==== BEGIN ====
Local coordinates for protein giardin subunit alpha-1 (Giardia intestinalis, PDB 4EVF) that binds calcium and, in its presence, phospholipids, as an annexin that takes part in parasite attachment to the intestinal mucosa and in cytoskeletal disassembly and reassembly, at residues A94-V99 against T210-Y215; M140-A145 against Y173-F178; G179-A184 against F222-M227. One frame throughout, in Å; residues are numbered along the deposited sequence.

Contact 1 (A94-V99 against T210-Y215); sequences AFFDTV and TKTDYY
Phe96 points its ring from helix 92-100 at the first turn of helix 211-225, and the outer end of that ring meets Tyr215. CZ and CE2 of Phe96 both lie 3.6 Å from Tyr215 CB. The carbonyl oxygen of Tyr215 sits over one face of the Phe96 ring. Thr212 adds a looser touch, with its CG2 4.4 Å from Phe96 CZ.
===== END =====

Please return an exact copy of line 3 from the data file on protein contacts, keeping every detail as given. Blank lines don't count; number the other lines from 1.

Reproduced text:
Phe96 points its ring from helix 92-100 at the first turn of helix 211-225, and the outer end of that ring meets Tyr215. CZ and CE2 of Phe96 both lie 3.6 Å from Tyr215 CB. The carbonyl oxygen of Tyr215 sits over one face of the Phe96 ring. Thr212 adds a looser touch, with its CG2 4.4 Å from Phe96 CZ.